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Sneak Peaks at Snap Shots

Welcome back to Lets Go Big Tunes weekly Photography tips blog, where I share tips found online that can help everyone from beginner to expert. This week I start having a look at landscape shots. *content from https://www.techradar.com

Whether you've just got a new camera and are looking to learn some new photography techniques or have been shooting for a while and want to master some old ones, this essential photographer's resource is here to help. This list of photography techniques to try covers some of the most popular types of photography, so whether you want to improve your portrait photography or learn how to take better landscapes, discover the secret to sharp close-up photos or start out in street photography, you'll find some essential tips and tricks here.

Tip 4. Long lens landscapes

It's instinctive to reach for a wide-angle lens when photographing landscapes, but a telephoto lens is also an essential part of the creative landscape photographer's camera kit.

A telephoto lens enables you to compress the elements of a scene, making the foreground and background appear closer together than in a photo taken with an ultra-wide lens.

Zoom in with a long lens and mountain ranges will seem more tightly packed, trees in a forests more densely populated.

Telephoto lenses can also make it easier to compose landscape photos as they capture a narrower angle of view compared to wide-angle lenses. Being able to simplify a scenic often makes for stronger pictures.


Tip 5. HDR landscape photos


High Dynamic Range (HDR) photography enables you to capture detail in all areas of a picture - from shadows through to highlights - that you normally couldn't squeeze into a single picture.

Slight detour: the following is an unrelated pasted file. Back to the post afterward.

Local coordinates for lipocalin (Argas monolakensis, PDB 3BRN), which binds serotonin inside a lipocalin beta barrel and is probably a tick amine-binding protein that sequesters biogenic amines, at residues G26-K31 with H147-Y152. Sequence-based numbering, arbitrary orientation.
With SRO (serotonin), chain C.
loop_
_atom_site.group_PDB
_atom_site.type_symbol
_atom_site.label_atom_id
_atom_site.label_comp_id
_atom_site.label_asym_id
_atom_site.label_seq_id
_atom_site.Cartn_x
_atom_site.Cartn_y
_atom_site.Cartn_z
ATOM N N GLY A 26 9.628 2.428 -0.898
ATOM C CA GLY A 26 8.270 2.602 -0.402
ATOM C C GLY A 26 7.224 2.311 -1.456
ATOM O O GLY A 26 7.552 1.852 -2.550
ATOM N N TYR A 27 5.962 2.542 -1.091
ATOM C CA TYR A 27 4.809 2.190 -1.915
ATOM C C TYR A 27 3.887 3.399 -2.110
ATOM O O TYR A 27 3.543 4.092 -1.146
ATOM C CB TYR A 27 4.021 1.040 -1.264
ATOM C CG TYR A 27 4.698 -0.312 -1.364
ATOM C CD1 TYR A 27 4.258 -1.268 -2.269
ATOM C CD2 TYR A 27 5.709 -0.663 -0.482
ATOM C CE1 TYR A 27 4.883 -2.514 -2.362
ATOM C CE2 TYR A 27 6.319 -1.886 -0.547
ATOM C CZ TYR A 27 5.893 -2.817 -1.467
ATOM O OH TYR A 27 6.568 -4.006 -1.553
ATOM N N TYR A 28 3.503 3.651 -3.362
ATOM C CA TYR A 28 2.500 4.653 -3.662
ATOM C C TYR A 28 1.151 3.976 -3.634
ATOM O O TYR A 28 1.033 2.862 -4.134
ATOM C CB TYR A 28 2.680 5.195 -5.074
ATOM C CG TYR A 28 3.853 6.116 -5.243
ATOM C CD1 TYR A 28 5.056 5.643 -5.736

HDR photography essentially involves taking a number of photos at different exposures - either manually or using your DSLR's autoexposure bracketing function - and then blending the best bits of each exposure into a single image.

Enthusiast and semi-pro DSLRs like the Canon EOS 5D Mark III and the Nikon D800 have built-in HDR photography modes that do the blending for you in-camera. However, for more control and flexibility, do it later in specialist software.


Tip 6. Long-exposure landscapes

Using a long exposure to photograph a landscape will cause any moving elements to be recorded as motion blur.

Waterfalls, waves and trees on windy days will all add interesting movement to landscape photos if you use a shutter speed of several seconds to photograph them.

Getting a slow enough exposure usually requires a small aperture, low ISO and low light. However, you can also achieve this in bright daylight by attaching a Neutral Density filter to the lens.

ND filters come in a range of strengths, each blocking the amount of light that enters the lens by a different amount.

Strong ND filters, such as the Lee Filters Big Stopper, will allow you to use extremely long exposures on even the brightest days, creating long exposure photos that stretch for many minutes rather than being over in seconds.

A 10-stop ND filter like the Big Stopper or the B+W ND110 can enable you to turn a crashing sea into a milk-smooth millpond.

Gear guide: Best ND filters: 6 top models tested


See you next week with more Landscape photography tips

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